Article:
Interfaces and Protocols

When you interact with native objects, it is often necessary to create objects conforming to Java interfaces and Objective C protocols.

On Android for example, to get a click event from a android.widget.Button, you need an OnClickListener implementation. The implementation needs to implement the onClick(View view) method.

You can do this by supplying a JavaScript function. For example, you can use this code to set the Button.onClickListener:

 view.callMethod("setOnClickListener", function(v) {
   // call QML signal:

Note: NativeObject does currently not support returning values from a JavaScript function to a Java interface method. Any Java interface method will return null, regardless of what you return from your JavaScript function. It does however support returning a value from JavaScript to an Objective C protocol method.

You can also create a JavaScript object with keys mapping to functions in place of a Java interface. This is useful if you need to implement multiple interface methods. Each key in the supplied object corresponds to a method with that name in the interface. Example:

 view.callMethod("setOnClickListener", {
   "onClick": function(v) {
     // call QML signal:
   // could add additional interface methods here

On iOS, you can use the same method to create objects conforming to Objective C protocols. You can use this to create delegate objects and to add target actions.

In Objective C, protocol methods have defined method signatures. When you add a method in such a protocol implementation, you can specify the method signature before the method name. You can omit the method signature if all parameters and the return value are of object type (id or pointer to NSObject types).

Example adding a UIScrollViewDelegate:

 scrollView.setProperty("delegate", {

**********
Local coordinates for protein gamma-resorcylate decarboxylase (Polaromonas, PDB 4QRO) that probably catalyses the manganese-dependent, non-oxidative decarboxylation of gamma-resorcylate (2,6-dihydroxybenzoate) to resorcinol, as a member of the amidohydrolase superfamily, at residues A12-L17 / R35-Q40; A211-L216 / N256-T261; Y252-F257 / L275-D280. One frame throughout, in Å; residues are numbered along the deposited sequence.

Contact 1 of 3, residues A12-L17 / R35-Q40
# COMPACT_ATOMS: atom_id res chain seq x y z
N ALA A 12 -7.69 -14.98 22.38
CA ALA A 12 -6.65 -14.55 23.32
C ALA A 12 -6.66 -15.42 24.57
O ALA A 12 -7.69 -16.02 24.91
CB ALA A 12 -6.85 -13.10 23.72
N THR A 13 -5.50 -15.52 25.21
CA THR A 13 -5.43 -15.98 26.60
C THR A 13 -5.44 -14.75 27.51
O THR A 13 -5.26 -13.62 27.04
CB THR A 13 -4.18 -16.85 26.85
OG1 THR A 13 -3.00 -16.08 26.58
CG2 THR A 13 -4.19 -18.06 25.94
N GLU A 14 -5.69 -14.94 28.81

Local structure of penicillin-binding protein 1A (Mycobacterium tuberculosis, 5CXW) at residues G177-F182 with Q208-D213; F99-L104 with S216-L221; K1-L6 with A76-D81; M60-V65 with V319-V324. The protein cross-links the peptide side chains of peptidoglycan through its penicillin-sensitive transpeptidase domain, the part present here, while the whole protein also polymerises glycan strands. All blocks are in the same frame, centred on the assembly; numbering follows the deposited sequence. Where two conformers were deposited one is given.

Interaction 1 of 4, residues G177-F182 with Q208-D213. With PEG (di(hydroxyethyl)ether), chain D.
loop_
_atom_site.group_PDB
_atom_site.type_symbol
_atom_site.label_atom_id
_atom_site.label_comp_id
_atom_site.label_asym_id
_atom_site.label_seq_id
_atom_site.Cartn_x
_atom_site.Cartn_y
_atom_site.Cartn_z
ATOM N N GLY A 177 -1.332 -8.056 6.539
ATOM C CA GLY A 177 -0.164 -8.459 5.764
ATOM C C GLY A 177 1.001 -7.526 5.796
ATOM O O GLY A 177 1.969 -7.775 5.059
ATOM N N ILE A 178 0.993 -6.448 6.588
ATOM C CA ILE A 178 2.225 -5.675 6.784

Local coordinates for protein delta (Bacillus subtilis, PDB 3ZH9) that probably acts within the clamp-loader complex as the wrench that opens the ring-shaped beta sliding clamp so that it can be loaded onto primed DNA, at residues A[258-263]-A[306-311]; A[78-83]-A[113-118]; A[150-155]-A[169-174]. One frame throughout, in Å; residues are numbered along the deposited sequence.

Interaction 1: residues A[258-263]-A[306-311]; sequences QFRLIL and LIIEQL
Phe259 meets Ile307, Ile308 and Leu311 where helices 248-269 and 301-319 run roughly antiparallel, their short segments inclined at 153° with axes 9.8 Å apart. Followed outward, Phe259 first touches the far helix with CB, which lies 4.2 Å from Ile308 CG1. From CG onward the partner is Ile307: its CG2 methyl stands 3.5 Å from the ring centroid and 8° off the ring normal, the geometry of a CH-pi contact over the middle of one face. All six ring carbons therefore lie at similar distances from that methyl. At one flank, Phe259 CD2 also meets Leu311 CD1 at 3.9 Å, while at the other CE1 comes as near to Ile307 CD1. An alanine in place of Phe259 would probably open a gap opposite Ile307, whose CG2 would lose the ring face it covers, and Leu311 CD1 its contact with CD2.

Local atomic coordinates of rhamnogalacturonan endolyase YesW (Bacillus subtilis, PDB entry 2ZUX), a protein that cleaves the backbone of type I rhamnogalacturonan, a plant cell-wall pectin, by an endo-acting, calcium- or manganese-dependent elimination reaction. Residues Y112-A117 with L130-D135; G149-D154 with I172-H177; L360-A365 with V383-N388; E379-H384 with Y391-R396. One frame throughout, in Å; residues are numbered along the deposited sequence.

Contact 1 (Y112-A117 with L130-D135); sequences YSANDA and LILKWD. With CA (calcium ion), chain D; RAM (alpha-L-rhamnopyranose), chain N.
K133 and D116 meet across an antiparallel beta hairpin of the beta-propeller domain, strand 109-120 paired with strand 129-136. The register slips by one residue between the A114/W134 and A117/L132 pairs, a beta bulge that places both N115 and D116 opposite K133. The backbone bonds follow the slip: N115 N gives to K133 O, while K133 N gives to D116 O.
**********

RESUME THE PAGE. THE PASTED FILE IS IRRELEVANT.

// method signature can be omitted - only object parameters and return type
   "scrollViewWillBeginDragging:": function(scrollView) {
     console.log("begin dragging")
   // manual method signature required because of non-object parameter bool decelerate
   "v@:@B scrollViewDidEndDragging:willDecelerate:": function(scrollView, decelerate) {
     console.log("end dragging", decelerate)
   "scrollViewDidEndDecelerating:": function(scrollView) {
     console.log("end decelerating")

Available QML Items


Represents a platform-native class


Represents a platform-native object


Allows you to interact with objects native to the mobile platform


Allows to instantiate and display platform-specific views and widgets


Defines the platform specifics for NativeView

Method Documentation

var callMethod(string methodName, var parameters, enumeration threadType, function resultHandler)

Calls the method methodName on the native object represented by this item.

On Android, it considers all overloads of this method. It converts the supplied parameters according to Data Type Conversions between QML and Native Code. If any overload fits the converted parameters, it calls that overload.